Save me from TV snobs
Growing up in the 1970s I watched as much TV as humanly possible. When we had important visitors to the house my mum would merely turn down the volume, and by the time we went to bed you could have fried an egg on the screen.
Half a century on, the only thing that has changed is I watch even more of it. But all my adult life, since I began mixing with upper-middle class people, I have met many a TV snob.
You know the type - if you admit to watching Tipping Point or Eastenders you are treated as though you don’t have a brain cell. But The Archers, because it is on Radio 4 and about rural characters rather than chav townies, is perfectly acceptable. TV snobs hate the telly because the relentless, unconditional consumption of it is carried out by those of us born on the wrong side of the tracks, and because it gives us a voice. Working class people get on all the quiz shows such as the marvellous Cash in the Attic and can even become stars after a stint on Geordie Shore. Gone are the days when the only people seen on telly were posh and white.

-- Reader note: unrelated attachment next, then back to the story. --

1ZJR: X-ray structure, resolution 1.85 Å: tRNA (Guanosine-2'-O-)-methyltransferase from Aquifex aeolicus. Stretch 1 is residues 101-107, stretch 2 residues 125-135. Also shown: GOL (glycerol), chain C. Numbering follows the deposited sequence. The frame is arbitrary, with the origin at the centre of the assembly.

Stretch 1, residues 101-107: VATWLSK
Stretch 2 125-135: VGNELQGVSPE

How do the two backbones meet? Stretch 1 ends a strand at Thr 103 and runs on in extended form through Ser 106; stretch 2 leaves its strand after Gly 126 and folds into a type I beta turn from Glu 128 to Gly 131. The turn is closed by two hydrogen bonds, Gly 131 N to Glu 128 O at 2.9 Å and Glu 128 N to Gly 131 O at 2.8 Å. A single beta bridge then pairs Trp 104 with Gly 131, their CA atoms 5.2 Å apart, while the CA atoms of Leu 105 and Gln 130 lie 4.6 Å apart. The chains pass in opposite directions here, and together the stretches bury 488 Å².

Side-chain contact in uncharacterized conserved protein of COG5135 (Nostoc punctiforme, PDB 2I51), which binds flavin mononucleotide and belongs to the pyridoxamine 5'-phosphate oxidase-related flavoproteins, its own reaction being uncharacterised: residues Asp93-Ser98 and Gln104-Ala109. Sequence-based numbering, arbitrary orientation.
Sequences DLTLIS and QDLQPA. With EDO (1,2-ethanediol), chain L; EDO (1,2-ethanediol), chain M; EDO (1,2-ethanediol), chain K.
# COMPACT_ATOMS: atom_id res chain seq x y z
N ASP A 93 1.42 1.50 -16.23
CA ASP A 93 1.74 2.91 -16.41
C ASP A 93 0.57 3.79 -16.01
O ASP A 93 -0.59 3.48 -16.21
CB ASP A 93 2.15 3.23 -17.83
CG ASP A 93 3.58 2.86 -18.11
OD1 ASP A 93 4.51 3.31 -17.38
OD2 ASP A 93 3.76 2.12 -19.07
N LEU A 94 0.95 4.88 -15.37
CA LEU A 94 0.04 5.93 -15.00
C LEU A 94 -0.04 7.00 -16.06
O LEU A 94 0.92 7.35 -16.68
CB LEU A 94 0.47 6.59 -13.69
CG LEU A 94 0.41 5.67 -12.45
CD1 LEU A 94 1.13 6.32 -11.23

If I am raving about the latest episode of something, the TV snob will not merely tell me that s/he has not seen it, but will also announce that they do not have a TV, unable to hide their superior smugness at divulging this information.
‘I don’t have the time’, and ‘I can do other things whilst listening to the radio’, are two of the most common responses, but what the TV snob means is that they are busier, and more important and cultured than TV fans. Ironically there is plenty on telly for snobs these days. Whole channels are devoted to art, opera and gardening.
The TV snob will have a set somewhere in their Farrow and Ball painted house, but it will be an old portable, hidden away like a lecherous uncle at a family party, with a vase of rough cut roses perched on top. They don’t mind watching something they consider to be educational, such as a documentary with sub-titles, but will switch off before they are sullied with the theme tune to Man versus Food. They will, however, happily listen to any puerile shite with a load of posh twats wanging on about irrelevancies, so long as it is on Radio 4.
On the odd occasion when TV snobs stay at my home, and something such as a rerun of Gavin and Stacey comes on, they will perch their hessian mules on the coffee table and effect the look of a constant dieter in a restaurant who has just decided to have the ‘death by chocolate’ pudding. It is a guilty pleasure for them. Reading a book is, of course, a far better use of their time.
I may never be able to explain to the TV snob my excitement at the episode of Footballer’s Wives where Chardonnay sets fire to her synthetic Bristols, but so long as they are happy to sit reading Proust accompanied by the dulcet tones of an over-educated radio presenter, then let them stew in their own elitist juice.